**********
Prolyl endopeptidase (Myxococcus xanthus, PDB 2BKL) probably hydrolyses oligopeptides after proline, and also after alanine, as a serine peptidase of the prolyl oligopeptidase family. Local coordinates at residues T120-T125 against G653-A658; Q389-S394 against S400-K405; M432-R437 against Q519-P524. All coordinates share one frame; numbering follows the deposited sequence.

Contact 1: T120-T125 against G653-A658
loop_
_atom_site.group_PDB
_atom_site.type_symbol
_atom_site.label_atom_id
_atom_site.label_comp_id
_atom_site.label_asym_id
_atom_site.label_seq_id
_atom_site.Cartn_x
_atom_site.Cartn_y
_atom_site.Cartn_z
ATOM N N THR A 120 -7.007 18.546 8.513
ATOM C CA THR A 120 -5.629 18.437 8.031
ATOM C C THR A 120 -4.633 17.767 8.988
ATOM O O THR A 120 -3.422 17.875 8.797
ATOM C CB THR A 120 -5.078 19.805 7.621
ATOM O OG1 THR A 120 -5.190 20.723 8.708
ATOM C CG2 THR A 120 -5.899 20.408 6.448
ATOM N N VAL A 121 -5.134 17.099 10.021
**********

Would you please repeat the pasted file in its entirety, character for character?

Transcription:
Prolyl endopeptidase (Myxococcus xanthus, PDB 2BKL) probably hydrolyses oligopeptides after proline, and also after alanine, as a serine peptidase of the prolyl oligopeptidase family. Local coordinates at residues T120-T125 against G653-A658; Q389-S394 against S400-K405; M432-R437 against Q519-P524. All coordinates share one frame; numbering follows the deposited sequence.

Contact 1: T120-T125 against G653-A658
loop_
_atom_site.group_PDB
_atom_site.type_symbol
_atom_site.label_atom_id
_atom_site.label_comp_id
_atom_site.label_asym_id
_atom_site.label_seq_id
_atom_site.Cartn_x
_atom_site.Cartn_y
_atom_site.Cartn_z
ATOM N N THR A 120 -7.007 18.546 8.513
ATOM C CA THR A 120 -5.629 18.437 8.031
ATOM C C THR A 120 -4.633 17.767 8.988
ATOM O O THR A 120 -3.422 17.875 8.797
ATOM C CB THR A 120 -5.078 19.805 7.621
ATOM O OG1 THR A 120 -5.190 20.723 8.708
ATOM C CG2 THR A 120 -5.899 20.408 6.448
ATOM N N VAL A 121 -5.134 17.099 10.021